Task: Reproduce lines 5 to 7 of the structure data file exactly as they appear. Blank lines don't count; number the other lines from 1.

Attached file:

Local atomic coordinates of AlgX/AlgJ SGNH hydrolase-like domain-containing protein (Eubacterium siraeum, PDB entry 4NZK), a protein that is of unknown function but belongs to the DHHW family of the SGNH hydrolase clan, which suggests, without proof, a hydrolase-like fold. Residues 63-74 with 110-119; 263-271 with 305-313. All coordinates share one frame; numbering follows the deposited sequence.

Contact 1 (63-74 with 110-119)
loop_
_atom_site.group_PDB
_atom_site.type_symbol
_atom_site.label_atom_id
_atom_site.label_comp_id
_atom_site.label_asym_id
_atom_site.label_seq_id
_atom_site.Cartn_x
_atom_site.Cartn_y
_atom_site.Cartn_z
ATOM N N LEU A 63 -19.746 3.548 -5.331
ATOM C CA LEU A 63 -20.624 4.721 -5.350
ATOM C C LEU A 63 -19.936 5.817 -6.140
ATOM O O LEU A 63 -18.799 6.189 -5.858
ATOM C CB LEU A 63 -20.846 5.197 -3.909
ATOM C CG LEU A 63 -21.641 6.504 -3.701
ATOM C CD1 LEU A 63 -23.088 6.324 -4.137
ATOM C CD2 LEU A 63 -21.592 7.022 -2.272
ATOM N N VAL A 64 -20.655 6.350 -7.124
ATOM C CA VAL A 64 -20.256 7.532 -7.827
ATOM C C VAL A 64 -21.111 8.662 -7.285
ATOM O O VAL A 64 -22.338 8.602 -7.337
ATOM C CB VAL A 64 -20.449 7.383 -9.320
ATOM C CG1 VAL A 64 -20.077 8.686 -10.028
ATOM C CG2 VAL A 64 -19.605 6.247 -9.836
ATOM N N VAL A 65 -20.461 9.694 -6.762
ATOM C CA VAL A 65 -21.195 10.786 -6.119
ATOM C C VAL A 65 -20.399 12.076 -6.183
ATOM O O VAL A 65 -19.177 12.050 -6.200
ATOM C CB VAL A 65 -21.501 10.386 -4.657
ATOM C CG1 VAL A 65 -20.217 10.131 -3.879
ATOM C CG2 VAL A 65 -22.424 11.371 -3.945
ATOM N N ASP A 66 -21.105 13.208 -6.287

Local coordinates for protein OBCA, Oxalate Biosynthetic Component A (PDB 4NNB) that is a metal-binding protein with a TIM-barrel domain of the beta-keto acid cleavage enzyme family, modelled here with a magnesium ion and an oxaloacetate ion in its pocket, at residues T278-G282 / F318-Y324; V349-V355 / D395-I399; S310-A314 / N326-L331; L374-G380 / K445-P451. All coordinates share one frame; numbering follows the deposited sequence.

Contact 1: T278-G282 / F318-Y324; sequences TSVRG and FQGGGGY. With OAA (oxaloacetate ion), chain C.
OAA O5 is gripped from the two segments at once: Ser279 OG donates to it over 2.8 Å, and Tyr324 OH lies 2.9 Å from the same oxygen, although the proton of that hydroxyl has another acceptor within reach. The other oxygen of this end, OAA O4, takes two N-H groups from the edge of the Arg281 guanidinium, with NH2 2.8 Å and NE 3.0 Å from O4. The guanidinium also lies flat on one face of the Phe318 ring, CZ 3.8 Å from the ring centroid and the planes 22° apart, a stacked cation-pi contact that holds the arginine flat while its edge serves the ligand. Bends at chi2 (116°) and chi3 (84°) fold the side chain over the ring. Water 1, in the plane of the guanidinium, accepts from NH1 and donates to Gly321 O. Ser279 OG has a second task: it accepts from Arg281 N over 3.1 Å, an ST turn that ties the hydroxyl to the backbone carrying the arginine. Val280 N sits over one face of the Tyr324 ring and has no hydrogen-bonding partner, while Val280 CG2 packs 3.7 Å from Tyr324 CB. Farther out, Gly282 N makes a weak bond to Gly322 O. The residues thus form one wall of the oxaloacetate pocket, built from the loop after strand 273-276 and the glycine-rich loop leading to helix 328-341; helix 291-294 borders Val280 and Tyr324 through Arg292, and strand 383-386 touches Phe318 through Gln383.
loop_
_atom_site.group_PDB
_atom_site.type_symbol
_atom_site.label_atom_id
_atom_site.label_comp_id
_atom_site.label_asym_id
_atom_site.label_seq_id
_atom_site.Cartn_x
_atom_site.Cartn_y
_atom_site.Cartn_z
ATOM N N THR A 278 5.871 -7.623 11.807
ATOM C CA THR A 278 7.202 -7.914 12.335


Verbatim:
_atom_site.type_symbol
_atom_site.label_atom_id
_atom_site.label_comp_id